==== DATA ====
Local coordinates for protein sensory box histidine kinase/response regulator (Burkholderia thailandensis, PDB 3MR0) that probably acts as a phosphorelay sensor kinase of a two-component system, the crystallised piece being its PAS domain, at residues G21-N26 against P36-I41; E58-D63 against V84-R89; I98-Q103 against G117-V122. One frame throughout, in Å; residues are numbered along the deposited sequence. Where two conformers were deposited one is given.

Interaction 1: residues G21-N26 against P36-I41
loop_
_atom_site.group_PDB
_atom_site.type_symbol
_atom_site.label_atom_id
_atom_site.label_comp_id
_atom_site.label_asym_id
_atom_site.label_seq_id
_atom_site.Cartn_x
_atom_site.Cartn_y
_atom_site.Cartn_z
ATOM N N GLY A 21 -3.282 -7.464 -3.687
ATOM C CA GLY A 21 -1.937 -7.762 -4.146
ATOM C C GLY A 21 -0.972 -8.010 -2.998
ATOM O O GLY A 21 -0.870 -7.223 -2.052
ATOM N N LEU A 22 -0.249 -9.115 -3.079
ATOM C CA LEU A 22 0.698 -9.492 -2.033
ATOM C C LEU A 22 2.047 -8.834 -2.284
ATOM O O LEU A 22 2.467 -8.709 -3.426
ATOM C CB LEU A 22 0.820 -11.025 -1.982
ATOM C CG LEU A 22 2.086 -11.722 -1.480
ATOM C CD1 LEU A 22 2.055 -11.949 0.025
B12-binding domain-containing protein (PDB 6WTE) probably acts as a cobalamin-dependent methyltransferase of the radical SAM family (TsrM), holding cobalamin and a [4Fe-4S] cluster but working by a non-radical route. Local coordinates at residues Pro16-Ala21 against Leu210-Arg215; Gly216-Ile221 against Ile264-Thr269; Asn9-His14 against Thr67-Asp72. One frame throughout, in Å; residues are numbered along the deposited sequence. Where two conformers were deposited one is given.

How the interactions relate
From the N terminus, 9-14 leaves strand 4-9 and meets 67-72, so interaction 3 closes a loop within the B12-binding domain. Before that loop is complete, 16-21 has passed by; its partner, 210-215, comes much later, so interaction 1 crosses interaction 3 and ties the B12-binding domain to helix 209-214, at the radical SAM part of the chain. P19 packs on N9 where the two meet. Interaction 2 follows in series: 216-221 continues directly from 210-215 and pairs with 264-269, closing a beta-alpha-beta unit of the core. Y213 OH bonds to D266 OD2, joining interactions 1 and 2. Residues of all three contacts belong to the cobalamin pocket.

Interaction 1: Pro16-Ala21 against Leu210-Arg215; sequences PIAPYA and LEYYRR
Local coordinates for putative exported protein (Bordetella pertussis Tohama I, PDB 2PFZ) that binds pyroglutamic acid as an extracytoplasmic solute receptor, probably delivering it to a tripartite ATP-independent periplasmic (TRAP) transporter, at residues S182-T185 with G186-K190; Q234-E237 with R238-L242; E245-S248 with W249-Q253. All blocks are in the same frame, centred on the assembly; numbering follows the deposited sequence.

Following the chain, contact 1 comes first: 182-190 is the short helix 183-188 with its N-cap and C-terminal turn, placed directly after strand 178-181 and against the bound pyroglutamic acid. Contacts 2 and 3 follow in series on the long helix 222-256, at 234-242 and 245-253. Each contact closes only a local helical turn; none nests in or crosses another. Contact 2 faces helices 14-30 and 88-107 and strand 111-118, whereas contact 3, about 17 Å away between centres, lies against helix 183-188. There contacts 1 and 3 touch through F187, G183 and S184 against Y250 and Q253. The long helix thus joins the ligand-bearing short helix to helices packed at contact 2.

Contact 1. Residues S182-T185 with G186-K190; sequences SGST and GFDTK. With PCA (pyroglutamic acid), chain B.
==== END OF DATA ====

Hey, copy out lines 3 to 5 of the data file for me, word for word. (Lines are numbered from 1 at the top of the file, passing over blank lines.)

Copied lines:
loop_
_atom_site.group_PDB
_atom_site.type_symbol